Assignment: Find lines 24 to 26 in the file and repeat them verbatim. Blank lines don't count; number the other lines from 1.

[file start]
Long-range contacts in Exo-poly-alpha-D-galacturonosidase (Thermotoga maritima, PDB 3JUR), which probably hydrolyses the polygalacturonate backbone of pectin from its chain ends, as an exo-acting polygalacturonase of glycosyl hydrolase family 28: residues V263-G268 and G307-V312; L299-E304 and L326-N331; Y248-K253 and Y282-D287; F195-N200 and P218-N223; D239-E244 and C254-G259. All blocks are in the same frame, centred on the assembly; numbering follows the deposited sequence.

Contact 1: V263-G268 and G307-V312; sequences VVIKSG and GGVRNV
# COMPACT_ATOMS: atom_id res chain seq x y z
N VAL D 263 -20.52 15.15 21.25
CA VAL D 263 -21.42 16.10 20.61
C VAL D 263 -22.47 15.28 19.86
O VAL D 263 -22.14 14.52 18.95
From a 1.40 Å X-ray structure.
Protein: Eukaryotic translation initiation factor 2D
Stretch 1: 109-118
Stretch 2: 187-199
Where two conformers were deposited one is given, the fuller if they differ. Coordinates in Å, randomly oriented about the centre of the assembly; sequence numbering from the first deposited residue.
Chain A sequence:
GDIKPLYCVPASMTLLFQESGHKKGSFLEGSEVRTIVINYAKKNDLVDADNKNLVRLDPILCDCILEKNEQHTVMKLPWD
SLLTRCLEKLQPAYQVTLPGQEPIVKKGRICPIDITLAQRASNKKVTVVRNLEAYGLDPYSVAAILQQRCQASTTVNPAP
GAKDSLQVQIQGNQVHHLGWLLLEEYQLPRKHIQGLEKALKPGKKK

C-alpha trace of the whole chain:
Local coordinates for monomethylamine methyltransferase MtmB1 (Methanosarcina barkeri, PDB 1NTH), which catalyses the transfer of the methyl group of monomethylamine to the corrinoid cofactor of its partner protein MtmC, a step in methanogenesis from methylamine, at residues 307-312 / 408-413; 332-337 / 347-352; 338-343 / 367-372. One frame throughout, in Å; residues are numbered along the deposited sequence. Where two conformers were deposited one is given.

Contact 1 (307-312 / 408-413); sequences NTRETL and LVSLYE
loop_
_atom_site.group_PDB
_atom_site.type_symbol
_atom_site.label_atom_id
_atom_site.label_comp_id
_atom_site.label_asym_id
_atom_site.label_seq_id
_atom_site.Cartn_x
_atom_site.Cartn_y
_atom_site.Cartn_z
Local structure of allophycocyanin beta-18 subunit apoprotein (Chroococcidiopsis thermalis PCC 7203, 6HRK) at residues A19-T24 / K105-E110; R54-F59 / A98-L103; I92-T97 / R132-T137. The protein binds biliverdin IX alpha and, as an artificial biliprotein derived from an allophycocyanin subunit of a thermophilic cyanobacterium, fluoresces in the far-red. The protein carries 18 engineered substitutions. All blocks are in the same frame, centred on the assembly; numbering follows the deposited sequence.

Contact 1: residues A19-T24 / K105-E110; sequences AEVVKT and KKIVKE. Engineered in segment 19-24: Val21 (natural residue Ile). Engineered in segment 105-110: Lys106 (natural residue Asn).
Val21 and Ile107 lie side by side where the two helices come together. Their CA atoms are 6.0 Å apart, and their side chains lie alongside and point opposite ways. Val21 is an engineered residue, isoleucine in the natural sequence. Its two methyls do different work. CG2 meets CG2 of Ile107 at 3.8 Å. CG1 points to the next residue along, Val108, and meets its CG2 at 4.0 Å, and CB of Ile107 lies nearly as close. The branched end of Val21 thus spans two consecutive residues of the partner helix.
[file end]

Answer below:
_atom_site.label_comp_id
_atom_site.label_asym_id
_atom_site.label_seq_id